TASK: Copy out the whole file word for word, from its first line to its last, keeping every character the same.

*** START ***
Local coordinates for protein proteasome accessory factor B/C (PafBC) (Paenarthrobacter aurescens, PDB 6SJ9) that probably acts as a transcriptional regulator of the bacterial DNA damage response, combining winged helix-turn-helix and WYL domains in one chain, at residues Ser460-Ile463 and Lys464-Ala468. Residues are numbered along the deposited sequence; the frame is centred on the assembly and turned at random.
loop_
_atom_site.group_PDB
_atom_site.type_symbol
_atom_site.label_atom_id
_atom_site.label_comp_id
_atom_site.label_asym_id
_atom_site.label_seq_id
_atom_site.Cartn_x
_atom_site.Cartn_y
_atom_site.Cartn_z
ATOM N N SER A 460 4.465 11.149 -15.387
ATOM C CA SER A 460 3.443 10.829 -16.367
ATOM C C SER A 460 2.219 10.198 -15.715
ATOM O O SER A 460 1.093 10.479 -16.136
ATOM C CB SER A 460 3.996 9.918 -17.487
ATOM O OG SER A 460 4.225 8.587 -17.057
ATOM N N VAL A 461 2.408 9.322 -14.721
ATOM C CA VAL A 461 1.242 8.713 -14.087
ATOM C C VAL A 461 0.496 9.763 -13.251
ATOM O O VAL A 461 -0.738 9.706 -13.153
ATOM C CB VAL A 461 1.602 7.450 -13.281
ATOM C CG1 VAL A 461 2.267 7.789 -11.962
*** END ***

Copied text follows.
Local coordinates for protein proteasome accessory factor B/C (PafBC) (Paenarthrobacter aurescens, PDB 6SJ9) that probably acts as a transcriptional regulator of the bacterial DNA damage response, combining winged helix-turn-helix and WYL domains in one chain, at residues Ser460-Ile463 and Lys464-Ala468. Residues are numbered along the deposited sequence; the frame is centred on the assembly and turned at random.
loop_
_atom_site.group_PDB
_atom_site.type_symbol
_atom_site.label_atom_id
_atom_site.label_comp_id
_atom_site.label_asym_id
_atom_site.label_seq_id
_atom_site.Cartn_x
_atom_site.Cartn_y
_atom_site.Cartn_z
ATOM N N SER A 460 4.465 11.149 -15.387
ATOM C CA SER A 460 3.443 10.829 -16.367
ATOM C C SER A 460 2.219 10.198 -15.715
ATOM O O SER A 460 1.093 10.479 -16.136
ATOM C CB SER A 460 3.996 9.918 -17.487
ATOM O OG SER A 460 4.225 8.587 -17.057
ATOM N N VAL A 461 2.408 9.322 -14.721
ATOM C CA VAL A 461 1.242 8.713 -14.087
ATOM C C VAL A 461 0.496 9.763 -13.251
ATOM O O VAL A 461 -0.738 9.706 -13.153
ATOM C CB VAL A 461 1.602 7.450 -13.281
ATOM C CG1 VAL A 461 2.267 7.789 -11.962